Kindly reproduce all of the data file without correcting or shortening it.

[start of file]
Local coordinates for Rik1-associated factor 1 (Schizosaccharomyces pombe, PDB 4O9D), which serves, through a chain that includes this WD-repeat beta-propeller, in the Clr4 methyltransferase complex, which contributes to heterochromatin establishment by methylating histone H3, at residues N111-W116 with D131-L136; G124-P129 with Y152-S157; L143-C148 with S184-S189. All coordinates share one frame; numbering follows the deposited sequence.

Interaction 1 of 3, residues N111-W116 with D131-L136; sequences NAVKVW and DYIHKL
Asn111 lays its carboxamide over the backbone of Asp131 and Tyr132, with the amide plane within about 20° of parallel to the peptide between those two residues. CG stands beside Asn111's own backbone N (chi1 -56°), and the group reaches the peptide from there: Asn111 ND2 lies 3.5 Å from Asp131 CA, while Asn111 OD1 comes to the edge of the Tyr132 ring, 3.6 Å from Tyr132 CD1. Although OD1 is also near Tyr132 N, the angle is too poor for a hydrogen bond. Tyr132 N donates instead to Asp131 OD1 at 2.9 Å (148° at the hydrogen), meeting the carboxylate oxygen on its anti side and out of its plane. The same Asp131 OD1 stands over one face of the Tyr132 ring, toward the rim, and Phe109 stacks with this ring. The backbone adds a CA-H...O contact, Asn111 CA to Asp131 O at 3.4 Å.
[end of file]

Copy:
Local coordinates for Rik1-associated factor 1 (Schizosaccharomyces pombe, PDB 4O9D), which serves, through a chain that includes this WD-repeat beta-propeller, in the Clr4 methyltransferase complex, which contributes to heterochromatin establishment by methylating histone H3, at residues N111-W116 with D131-L136; G124-P129 with Y152-S157; L143-C148 with S184-S189. All coordinates share one frame; numbering follows the deposited sequence.

Interaction 1 of 3, residues N111-W116 with D131-L136; sequences NAVKVW and DYIHKL
Asn111 lays its carboxamide over the backbone of Asp131 and Tyr132, with the amide plane within about 20° of parallel to the peptide between those two residues. CG stands beside Asn111's own backbone N (chi1 -56°), and the group reaches the peptide from there: Asn111 ND2 lies 3.5 Å from Asp131 CA, while Asn111 OD1 comes to the edge of the Tyr132 ring, 3.6 Å from Tyr132 CD1. Although OD1 is also near Tyr132 N, the angle is too poor for a hydrogen bond. Tyr132 N donates instead to Asp131 OD1 at 2.9 Å (148° at the hydrogen), meeting the carboxylate oxygen on its anti side and out of its plane. The same Asp131 OD1 stands over one face of the Tyr132 ring, toward the rim, and Phe109 stacks with this ring. The backbone adds a CA-H...O contact, Asn111 CA to Asp131 O at 3.4 Å.